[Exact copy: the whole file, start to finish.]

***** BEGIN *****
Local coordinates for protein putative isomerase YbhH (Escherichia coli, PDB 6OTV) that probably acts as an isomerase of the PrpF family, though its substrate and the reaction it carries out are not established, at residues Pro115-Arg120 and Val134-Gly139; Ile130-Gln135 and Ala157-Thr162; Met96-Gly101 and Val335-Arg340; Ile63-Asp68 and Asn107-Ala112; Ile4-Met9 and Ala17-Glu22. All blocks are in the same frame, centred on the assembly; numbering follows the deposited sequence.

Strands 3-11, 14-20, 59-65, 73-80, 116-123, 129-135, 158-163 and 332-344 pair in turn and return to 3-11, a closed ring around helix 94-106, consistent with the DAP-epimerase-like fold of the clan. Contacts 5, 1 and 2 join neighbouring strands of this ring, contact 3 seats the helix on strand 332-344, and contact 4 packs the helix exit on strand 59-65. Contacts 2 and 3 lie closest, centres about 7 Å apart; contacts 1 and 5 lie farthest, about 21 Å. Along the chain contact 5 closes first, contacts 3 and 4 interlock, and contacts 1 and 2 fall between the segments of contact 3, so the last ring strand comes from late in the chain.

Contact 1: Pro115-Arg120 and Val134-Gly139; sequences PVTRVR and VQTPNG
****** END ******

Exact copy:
Local coordinates for protein putative isomerase YbhH (Escherichia coli, PDB 6OTV) that probably acts as an isomerase of the PrpF family, though its substrate and the reaction it carries out are not established, at residues Pro115-Arg120 and Val134-Gly139; Ile130-Gln135 and Ala157-Thr162; Met96-Gly101 and Val335-Arg340; Ile63-Asp68 and Asn107-Ala112; Ile4-Met9 and Ala17-Glu22. All blocks are in the same frame, centred on the assembly; numbering follows the deposited sequence.

Strands 3-11, 14-20, 59-65, 73-80, 116-123, 129-135, 158-163 and 332-344 pair in turn and return to 3-11, a closed ring around helix 94-106, consistent with the DAP-epimerase-like fold of the clan. Contacts 5, 1 and 2 join neighbouring strands of this ring, contact 3 seats the helix on strand 332-344, and contact 4 packs the helix exit on strand 59-65. Contacts 2 and 3 lie closest, centres about 7 Å apart; contacts 1 and 5 lie farthest, about 21 Å. Along the chain contact 5 closes first, contacts 3 and 4 interlock, and contacts 1 and 2 fall between the segments of contact 3, so the last ring strand comes from late in the chain.

Contact 1: Pro115-Arg120 and Val134-Gly139; sequences PVTRVR and VQTPNG